Trial on Treatment With Inhaled Furosemide of Preterm and Term Neonates With Transient Tachypnoea
Transient Tachypnoea of the Newborn
Drug: Saline 0,9%
|Study Design:||Allocation: Randomized
Intervention Model: Parallel Assignment
Masking: Double Blind (Subject, Caregiver, Investigator, Outcomes Assessor)
Primary Purpose: Treatment
|Official Title:||Trial on Treatment With Inhaled Furosemide of Preterm and Term Neonates With Transient Tachypnoea|
- Reduction of the Silverman-Score [ Time Frame: 0-72 h or up to end of CPAP after start of the study ]
The primary endpoint of the study is the reduction of the Silverman score as an indicator of respiratory distress of the infant.
Silverman Score is the standard score to describe the degree of respiratory distress of neonate.
- Oxygen supplementation [ Time Frame: 0-72 h or up to end of CPAP after start of the study ]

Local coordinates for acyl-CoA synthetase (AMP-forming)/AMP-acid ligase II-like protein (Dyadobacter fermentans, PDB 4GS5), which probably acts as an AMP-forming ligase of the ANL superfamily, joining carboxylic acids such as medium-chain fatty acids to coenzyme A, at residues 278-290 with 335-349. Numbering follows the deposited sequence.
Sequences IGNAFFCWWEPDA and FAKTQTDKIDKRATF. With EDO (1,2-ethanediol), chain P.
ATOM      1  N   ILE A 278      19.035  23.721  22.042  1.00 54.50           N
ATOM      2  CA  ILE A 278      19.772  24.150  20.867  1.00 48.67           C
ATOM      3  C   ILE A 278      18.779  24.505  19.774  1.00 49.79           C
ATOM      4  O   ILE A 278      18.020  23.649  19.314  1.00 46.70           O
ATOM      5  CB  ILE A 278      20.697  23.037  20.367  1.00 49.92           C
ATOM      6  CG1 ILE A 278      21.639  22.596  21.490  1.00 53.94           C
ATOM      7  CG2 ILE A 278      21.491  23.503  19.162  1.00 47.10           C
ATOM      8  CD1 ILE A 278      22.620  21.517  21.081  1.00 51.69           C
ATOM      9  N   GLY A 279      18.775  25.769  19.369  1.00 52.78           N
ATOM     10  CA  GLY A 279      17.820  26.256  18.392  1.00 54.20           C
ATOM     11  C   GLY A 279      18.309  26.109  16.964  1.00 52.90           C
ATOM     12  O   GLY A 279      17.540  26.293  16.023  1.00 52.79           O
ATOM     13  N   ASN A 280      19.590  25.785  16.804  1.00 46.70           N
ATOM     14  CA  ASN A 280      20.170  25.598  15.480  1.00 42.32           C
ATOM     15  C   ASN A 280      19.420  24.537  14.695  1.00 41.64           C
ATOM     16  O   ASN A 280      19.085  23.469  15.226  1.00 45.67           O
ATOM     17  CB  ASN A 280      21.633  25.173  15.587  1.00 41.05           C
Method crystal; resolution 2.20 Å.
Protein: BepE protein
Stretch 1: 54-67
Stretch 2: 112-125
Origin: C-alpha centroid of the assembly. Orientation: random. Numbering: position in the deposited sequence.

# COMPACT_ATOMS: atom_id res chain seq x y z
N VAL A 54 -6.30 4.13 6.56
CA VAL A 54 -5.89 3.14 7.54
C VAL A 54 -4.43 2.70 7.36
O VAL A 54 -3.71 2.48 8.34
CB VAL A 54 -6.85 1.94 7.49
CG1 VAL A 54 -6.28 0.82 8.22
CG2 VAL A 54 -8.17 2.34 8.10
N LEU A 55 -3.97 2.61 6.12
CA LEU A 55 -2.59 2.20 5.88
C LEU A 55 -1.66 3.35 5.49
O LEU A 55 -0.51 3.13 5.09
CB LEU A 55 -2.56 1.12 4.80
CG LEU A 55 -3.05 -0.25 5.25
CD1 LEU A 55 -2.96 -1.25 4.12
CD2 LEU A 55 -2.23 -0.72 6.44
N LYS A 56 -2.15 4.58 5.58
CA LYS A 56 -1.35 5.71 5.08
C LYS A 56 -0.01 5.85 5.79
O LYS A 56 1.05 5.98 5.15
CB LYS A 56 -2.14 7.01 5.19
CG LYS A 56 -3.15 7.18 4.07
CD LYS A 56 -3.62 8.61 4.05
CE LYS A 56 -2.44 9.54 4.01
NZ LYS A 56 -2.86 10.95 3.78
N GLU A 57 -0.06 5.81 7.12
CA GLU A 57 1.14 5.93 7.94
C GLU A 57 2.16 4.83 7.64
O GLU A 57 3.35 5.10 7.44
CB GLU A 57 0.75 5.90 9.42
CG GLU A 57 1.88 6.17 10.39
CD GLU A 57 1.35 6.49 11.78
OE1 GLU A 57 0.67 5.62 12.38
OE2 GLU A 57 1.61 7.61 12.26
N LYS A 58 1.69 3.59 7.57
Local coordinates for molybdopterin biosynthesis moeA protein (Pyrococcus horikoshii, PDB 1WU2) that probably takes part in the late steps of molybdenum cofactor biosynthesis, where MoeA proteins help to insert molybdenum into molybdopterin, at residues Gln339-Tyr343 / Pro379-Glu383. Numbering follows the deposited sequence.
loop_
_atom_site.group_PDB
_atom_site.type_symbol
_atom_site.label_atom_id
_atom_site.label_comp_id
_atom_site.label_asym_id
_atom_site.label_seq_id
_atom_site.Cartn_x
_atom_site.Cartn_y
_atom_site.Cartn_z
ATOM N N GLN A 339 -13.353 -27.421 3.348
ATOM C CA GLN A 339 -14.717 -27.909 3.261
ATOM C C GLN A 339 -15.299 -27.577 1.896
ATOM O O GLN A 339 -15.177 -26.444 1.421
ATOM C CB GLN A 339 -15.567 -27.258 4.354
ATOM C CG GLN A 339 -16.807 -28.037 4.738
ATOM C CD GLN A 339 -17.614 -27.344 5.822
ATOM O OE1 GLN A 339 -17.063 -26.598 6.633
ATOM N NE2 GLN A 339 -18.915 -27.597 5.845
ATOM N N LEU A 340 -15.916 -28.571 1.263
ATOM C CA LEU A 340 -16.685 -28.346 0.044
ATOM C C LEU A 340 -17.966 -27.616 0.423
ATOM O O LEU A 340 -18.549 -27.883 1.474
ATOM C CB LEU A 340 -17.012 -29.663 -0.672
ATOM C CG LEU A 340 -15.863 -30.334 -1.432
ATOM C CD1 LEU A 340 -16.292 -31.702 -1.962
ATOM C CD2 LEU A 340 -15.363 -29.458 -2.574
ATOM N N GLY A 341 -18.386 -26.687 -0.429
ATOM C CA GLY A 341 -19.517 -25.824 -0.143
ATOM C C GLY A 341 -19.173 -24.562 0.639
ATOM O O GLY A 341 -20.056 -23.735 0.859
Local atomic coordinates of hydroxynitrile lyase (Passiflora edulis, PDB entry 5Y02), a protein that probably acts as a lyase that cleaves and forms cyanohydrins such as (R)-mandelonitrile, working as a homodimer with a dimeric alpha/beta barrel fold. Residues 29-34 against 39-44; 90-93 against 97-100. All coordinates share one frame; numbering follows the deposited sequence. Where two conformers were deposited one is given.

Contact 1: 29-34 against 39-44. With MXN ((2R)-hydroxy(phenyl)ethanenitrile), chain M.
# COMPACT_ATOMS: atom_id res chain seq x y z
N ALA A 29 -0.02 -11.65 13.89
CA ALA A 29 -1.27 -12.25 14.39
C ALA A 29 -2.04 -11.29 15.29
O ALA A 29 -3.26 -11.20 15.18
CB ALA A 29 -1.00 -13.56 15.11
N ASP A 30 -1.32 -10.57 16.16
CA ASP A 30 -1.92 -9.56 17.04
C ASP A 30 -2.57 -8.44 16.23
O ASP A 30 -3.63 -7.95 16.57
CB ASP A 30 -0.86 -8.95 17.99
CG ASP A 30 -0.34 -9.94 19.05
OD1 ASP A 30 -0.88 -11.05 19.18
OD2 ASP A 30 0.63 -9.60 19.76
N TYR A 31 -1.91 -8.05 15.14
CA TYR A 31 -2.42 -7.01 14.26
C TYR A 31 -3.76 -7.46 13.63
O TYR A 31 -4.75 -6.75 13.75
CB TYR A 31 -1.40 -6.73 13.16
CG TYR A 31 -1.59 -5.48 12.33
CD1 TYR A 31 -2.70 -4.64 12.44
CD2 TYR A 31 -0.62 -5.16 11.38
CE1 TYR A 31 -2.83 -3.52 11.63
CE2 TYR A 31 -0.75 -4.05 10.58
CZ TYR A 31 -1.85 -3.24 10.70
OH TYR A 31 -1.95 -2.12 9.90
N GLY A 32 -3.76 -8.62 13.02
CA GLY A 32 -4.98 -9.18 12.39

- A need for secondary intubation and mechanical ventilation [ Time Frame: 1-3 day of life ]
- body weight [ Time Frame: 1-3 day of life ]
- CPAP-time [ Time Frame: 0-72 h or up to end of CPAP after start of the study ]
- blood electrolytes (Na+, K+, Ca++, HCO3-, Cl-) [ Time Frame: 0-72 h after start of the study ]
- blood gas (pH, pCO2,pO2) [ Time Frame: 0-72 h after start of the study ]
|Study Start Date:||January 2012|
|Study Completion Date:||July 2015|
|Primary Completion Date:||July 2015 (Final data collection date for primary outcome measure)|
Patients received nebulised Furosemide iv solution 1 mg/kg (4x/d) for max.3 consecutive days.
Other Name: inhaled furosemide
Active Comparator: Saline 0,9%
Drug: Saline 0,9%
nebulised 0,9% saline 4x/d for max.3 days
Other Name: natrium chloride
In this study we will prospectively analyze the benefit of inhaled furosemide for preterm and term neonates with transient Tachypnoea. Patients received nebulised Furosemide iv solution 1 mg/kg or nebulised 0,9% saline (4x/d) under blind conditions in random order so long as need a CPAP-treatment but max. 3 days. 20 Patient will be treating.
The benefit will be measured as reduction of dyspnea, respiratory rate, oxygen demand and time on CPAP.
Please refer to this study by its ClinicalTrials.gov identifier: NCT01407848
|Children´s Hospital University of Cologne|
|Cologne, NRW, Germany, 50931|
|Principal Investigator:||Bernhard Roth, Prof. Dr.||University Cologne|